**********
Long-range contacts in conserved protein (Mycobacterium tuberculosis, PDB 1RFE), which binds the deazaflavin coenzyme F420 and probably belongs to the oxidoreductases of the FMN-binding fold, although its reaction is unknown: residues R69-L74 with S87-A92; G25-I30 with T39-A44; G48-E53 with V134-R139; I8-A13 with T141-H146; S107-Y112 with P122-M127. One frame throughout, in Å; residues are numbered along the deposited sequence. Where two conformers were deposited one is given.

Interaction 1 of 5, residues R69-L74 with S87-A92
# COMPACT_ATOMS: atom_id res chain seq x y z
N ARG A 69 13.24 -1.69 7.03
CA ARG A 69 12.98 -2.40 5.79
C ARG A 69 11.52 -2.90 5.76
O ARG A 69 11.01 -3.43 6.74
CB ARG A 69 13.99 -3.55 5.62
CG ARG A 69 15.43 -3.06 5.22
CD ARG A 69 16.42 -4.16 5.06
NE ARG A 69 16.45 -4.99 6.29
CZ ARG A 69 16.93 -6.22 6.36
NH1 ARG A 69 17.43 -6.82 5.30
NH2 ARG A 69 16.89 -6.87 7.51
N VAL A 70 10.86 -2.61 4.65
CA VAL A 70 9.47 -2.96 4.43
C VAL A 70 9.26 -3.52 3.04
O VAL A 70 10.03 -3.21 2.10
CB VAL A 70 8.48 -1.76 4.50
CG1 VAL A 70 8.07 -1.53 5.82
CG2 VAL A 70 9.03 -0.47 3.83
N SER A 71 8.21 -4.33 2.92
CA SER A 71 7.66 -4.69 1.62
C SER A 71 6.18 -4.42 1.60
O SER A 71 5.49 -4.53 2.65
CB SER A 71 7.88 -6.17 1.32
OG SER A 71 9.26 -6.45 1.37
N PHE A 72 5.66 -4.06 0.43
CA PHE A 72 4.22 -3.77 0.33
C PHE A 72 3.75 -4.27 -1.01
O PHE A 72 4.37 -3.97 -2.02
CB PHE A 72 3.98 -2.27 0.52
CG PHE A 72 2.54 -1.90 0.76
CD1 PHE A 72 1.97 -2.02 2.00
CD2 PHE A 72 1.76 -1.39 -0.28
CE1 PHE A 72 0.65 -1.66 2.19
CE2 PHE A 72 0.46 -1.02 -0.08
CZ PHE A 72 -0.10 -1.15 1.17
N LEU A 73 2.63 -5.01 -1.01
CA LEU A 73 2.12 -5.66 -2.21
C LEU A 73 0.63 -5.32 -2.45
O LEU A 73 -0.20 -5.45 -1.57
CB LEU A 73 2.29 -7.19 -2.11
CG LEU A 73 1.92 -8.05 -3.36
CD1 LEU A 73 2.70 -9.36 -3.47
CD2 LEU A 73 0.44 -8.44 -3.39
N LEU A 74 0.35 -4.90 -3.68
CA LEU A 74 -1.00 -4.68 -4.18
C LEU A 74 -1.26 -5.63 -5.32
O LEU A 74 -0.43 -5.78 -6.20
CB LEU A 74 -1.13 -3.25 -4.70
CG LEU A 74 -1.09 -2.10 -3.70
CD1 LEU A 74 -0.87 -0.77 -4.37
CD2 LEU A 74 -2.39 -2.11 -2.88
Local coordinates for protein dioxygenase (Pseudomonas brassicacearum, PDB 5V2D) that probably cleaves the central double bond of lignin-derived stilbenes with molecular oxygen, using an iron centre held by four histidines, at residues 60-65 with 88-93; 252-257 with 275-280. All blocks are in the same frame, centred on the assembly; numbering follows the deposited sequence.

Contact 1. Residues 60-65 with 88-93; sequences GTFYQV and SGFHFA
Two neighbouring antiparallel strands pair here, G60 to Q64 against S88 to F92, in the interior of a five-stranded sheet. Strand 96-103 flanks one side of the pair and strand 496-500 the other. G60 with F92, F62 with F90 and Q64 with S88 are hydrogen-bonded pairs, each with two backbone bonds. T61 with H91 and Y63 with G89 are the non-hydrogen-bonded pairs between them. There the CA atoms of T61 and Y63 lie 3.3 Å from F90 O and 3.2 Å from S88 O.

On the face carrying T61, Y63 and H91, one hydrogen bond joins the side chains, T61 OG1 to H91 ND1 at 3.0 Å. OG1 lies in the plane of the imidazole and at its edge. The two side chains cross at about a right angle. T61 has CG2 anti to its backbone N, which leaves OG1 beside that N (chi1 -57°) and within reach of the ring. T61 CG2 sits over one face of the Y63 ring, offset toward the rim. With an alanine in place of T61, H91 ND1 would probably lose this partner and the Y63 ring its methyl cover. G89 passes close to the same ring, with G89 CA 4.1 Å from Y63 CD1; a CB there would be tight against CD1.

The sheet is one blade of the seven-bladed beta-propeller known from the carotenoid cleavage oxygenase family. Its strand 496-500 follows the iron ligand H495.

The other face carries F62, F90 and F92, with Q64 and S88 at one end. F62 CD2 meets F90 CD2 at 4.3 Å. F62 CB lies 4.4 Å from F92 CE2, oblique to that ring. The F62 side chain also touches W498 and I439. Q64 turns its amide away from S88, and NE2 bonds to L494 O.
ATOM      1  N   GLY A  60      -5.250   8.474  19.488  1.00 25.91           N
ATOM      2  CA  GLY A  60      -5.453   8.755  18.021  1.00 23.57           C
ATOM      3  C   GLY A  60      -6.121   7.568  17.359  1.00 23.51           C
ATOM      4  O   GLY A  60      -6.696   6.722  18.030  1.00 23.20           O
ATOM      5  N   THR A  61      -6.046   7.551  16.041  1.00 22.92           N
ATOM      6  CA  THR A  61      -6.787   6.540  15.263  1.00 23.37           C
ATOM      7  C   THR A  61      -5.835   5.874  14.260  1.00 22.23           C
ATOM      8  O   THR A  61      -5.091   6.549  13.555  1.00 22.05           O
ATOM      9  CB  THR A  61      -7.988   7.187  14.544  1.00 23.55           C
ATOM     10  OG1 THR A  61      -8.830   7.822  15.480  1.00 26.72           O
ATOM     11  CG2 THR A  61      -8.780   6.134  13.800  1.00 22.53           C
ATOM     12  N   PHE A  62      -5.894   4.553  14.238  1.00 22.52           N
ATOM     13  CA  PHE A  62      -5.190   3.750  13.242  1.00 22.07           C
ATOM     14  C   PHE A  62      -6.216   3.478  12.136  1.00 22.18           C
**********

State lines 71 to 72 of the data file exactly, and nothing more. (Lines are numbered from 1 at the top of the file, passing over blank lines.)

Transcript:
ATOM     11  CG2 THR A  61      -8.780   6.134  13.800  1.00 22.53           C
ATOM     12  N   PHE A  62      -5.894   4.553  14.238  1.00 22.52           N